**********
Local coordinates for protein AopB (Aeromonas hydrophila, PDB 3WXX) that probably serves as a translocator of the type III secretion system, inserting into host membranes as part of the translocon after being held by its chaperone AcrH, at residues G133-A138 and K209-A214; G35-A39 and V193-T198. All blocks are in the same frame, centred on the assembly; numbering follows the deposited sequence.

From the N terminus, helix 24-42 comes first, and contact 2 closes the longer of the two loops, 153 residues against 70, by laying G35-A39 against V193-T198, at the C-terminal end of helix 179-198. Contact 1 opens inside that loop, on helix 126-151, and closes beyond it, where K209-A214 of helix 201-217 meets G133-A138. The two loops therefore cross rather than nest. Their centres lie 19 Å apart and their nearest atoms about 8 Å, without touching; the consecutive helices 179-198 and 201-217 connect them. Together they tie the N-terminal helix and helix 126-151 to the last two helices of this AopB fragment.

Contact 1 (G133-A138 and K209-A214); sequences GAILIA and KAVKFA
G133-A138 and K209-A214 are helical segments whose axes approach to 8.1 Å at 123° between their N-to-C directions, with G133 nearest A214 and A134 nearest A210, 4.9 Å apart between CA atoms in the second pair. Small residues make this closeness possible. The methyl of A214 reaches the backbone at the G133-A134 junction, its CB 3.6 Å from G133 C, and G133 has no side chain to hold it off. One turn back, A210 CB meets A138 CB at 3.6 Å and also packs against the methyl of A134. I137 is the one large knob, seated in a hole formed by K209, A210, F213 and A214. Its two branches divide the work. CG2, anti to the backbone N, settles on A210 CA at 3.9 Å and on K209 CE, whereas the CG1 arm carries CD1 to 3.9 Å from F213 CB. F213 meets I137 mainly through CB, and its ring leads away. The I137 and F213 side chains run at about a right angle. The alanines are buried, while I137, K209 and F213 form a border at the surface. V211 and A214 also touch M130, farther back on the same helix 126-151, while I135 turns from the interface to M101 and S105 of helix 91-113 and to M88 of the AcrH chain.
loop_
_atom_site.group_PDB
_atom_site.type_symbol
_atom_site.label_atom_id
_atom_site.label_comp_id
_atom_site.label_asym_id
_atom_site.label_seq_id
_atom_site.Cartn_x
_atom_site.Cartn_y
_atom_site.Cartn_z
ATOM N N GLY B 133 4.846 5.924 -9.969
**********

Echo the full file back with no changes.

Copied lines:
Local coordinates for protein AopB (Aeromonas hydrophila, PDB 3WXX) that probably serves as a translocator of the type III secretion system, inserting into host membranes as part of the translocon after being held by its chaperone AcrH, at residues G133-A138 and K209-A214; G35-A39 and V193-T198. All blocks are in the same frame, centred on the assembly; numbering follows the deposited sequence.

From the N terminus, helix 24-42 comes first, and contact 2 closes the longer of the two loops, 153 residues against 70, by laying G35-A39 against V193-T198, at the C-terminal end of helix 179-198. Contact 1 opens inside that loop, on helix 126-151, and closes beyond it, where K209-A214 of helix 201-217 meets G133-A138. The two loops therefore cross rather than nest. Their centres lie 19 Å apart and their nearest atoms about 8 Å, without touching; the consecutive helices 179-198 and 201-217 connect them. Together they tie the N-terminal helix and helix 126-151 to the last two helices of this AopB fragment.

Contact 1 (G133-A138 and K209-A214); sequences GAILIA and KAVKFA
G133-A138 and K209-A214 are helical segments whose axes approach to 8.1 Å at 123° between their N-to-C directions, with G133 nearest A214 and A134 nearest A210, 4.9 Å apart between CA atoms in the second pair. Small residues make this closeness possible. The methyl of A214 reaches the backbone at the G133-A134 junction, its CB 3.6 Å from G133 C, and G133 has no side chain to hold it off. One turn back, A210 CB meets A138 CB at 3.6 Å and also packs against the methyl of A134. I137 is the one large knob, seated in a hole formed by K209, A210, F213 and A214. Its two branches divide the work. CG2, anti to the backbone N, settles on A210 CA at 3.9 Å and on K209 CE, whereas the CG1 arm carries CD1 to 3.9 Å from F213 CB. F213 meets I137 mainly through CB, and its ring leads away. The I137 and F213 side chains run at about a right angle. The alanines are buried, while I137, K209 and F213 form a border at the surface. V211 and A214 also touch M130, farther back on the same helix 126-151, while I135 turns from the interface to M101 and S105 of helix 91-113 and to M88 of the AcrH chain.
loop_
_atom_site.group_PDB
_atom_site.type_symbol
_atom_site.label_atom_id
_atom_site.label_comp_id
_atom_site.label_asym_id
_atom_site.label_seq_id
_atom_site.Cartn_x
_atom_site.Cartn_y
_atom_site.Cartn_z
ATOM N N GLY B 133 4.846 5.924 -9.969